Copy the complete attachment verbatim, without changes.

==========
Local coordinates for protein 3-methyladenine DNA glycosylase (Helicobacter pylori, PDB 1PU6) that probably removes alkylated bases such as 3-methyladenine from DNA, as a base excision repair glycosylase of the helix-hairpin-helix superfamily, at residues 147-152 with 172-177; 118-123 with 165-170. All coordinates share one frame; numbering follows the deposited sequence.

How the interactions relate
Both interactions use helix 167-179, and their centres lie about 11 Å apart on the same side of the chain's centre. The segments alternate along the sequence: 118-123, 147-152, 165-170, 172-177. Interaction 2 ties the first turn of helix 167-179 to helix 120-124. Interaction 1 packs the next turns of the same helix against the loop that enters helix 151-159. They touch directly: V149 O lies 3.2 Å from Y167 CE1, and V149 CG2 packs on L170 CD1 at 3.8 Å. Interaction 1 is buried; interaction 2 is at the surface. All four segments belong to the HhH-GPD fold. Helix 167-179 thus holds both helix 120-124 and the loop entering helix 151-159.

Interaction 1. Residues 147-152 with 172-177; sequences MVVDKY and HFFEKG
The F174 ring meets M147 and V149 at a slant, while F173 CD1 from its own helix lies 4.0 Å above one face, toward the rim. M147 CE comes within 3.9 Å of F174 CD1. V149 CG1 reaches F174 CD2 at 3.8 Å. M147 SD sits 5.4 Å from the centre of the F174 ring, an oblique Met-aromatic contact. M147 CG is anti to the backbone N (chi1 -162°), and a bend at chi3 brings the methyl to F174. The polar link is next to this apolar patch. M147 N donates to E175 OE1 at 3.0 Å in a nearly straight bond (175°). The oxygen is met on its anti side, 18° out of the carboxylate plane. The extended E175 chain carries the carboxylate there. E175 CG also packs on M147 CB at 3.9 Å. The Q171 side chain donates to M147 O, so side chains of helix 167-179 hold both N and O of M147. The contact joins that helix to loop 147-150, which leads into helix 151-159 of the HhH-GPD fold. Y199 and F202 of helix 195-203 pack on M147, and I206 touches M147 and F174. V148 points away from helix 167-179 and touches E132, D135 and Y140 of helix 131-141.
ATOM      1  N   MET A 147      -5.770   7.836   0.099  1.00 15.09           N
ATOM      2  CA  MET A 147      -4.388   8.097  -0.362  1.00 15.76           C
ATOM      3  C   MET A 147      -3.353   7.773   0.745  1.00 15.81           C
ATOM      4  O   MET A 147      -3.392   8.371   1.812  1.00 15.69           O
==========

Local coordinates for protein 3-methyladenine DNA glycosylase (Helicobacter pylori, PDB 1PU6) that probably removes alkylated bases such as 3-methyladenine from DNA, as a base excision repair glycosylase of the helix-hairpin-helix superfamily, at residues 147-152 with 172-177; 118-123 with 165-170. All coordinates share one frame; numbering follows the deposited sequence.

How the interactions relate
Both interactions use helix 167-179, and their centres lie about 11 Å apart on the same side of the chain's centre. The segments alternate along the sequence: 118-123, 147-152, 165-170, 172-177. Interaction 2 ties the first turn of helix 167-179 to helix 120-124. Interaction 1 packs the next turns of the same helix against the loop that enters helix 151-159. They touch directly: V149 O lies 3.2 Å from Y167 CE1, and V149 CG2 packs on L170 CD1 at 3.8 Å. Interaction 1 is buried; interaction 2 is at the surface. All four segments belong to the HhH-GPD fold. Helix 167-179 thus holds both helix 120-124 and the loop entering helix 151-159.

Interaction 1. Residues 147-152 with 172-177; sequences MVVDKY and HFFEKG
The F174 ring meets M147 and V149 at a slant, while F173 CD1 from its own helix lies 4.0 Å above one face, toward the rim. M147 CE comes within 3.9 Å of F174 CD1. V149 CG1 reaches F174 CD2 at 3.8 Å. M147 SD sits 5.4 Å from the centre of the F174 ring, an oblique Met-aromatic contact. M147 CG is anti to the backbone N (chi1 -162°), and a bend at chi3 brings the methyl to F174. The polar link is next to this apolar patch. M147 N donates to E175 OE1 at 3.0 Å in a nearly straight bond (175°). The oxygen is met on its anti side, 18° out of the carboxylate plane. The extended E175 chain carries the carboxylate there. E175 CG also packs on M147 CB at 3.9 Å. The Q171 side chain donates to M147 O, so side chains of helix 167-179 hold both N and O of M147. The contact joins that helix to loop 147-150, which leads into helix 151-159 of the HhH-GPD fold. Y199 and F202 of helix 195-203 pack on M147, and I206 touches M147 and F174. V148 points away from helix 167-179 and touches E132, D135 and Y140 of helix 131-141.
ATOM      1  N   MET A 147      -5.770   7.836   0.099  1.00 15.09           N
ATOM      2  CA  MET A 147      -4.388   8.097  -0.362  1.00 15.76           C
ATOM      3  C   MET A 147      -3.353   7.773   0.745  1.00 15.81           C
ATOM      4  O   MET A 147      -3.392   8.371   1.812  1.00 15.69           O